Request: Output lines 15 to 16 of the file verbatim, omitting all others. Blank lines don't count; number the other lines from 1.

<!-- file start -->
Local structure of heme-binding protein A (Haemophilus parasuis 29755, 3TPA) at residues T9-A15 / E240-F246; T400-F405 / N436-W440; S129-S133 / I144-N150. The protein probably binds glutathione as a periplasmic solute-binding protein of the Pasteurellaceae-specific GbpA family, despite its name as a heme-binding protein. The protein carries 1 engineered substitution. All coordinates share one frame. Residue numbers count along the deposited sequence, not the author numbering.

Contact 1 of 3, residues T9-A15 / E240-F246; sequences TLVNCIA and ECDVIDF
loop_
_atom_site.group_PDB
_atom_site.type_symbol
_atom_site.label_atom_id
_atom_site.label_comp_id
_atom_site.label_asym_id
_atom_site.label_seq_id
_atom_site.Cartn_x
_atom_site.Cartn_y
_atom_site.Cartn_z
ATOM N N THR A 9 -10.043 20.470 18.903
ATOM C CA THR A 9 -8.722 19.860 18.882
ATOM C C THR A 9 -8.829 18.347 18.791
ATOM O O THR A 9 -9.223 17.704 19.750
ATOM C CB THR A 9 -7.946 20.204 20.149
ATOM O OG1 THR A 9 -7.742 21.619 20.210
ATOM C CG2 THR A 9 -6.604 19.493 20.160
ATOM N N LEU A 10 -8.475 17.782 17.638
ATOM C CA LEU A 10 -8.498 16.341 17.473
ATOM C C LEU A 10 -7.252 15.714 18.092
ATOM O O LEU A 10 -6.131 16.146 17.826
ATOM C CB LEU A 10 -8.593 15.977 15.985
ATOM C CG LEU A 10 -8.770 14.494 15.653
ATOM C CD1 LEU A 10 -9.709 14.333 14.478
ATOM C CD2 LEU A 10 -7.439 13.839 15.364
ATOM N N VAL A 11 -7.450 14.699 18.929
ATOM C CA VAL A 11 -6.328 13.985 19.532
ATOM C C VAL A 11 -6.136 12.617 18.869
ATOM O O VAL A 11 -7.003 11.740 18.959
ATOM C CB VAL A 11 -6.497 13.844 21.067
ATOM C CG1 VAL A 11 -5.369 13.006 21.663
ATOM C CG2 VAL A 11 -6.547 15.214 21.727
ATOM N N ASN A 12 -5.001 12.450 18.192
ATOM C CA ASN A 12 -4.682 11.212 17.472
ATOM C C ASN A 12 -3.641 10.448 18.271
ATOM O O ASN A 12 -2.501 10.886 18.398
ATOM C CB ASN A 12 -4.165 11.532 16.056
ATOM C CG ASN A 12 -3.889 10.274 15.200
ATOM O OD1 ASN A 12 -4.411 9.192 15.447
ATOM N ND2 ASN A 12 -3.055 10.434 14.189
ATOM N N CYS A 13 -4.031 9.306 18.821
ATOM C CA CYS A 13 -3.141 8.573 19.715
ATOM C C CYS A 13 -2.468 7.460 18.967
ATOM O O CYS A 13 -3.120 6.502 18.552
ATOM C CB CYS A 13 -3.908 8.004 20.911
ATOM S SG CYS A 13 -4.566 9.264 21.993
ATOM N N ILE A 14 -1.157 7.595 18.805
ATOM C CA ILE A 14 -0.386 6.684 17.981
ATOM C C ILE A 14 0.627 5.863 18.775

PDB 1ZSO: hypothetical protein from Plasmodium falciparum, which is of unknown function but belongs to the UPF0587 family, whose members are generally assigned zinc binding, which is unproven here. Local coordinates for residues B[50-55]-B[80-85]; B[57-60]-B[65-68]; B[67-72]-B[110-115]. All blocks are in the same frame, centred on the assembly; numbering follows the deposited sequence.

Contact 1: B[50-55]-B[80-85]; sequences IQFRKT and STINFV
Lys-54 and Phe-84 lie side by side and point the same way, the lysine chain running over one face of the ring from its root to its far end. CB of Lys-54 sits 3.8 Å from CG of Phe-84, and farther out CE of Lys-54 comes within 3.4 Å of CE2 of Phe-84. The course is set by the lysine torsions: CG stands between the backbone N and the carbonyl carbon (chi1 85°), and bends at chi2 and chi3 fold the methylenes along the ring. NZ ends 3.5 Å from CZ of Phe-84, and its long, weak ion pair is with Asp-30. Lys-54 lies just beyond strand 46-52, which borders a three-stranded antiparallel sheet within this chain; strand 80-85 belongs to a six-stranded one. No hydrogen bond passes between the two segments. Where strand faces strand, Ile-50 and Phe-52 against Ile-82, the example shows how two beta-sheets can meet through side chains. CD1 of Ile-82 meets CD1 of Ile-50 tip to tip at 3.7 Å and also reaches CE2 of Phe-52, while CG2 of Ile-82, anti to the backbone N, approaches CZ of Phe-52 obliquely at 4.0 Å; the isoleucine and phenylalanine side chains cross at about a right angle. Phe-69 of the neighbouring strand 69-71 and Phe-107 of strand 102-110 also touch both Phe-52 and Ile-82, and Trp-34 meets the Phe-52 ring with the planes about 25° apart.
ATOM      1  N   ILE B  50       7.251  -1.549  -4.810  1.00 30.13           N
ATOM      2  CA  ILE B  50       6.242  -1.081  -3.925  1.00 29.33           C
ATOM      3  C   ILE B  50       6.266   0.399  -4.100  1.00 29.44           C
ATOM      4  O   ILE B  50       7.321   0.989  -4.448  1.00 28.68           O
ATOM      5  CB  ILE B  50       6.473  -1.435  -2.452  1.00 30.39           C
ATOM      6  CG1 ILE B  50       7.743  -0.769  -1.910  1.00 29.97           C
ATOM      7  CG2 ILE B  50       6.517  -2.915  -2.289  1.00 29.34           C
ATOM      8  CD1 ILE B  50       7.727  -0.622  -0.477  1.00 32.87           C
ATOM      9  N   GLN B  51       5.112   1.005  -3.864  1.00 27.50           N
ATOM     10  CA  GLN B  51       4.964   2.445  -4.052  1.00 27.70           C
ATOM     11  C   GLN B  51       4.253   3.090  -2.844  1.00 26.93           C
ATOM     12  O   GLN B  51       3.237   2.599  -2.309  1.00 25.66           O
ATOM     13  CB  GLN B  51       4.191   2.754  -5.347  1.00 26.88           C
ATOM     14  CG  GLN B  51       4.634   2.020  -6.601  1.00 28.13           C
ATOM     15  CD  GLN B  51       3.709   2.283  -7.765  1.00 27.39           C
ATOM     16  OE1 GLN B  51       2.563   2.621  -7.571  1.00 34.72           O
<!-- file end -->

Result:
ATOM C C THR A 9 -8.829 18.347 18.791
ATOM O O THR A 9 -9.223 17.704 19.750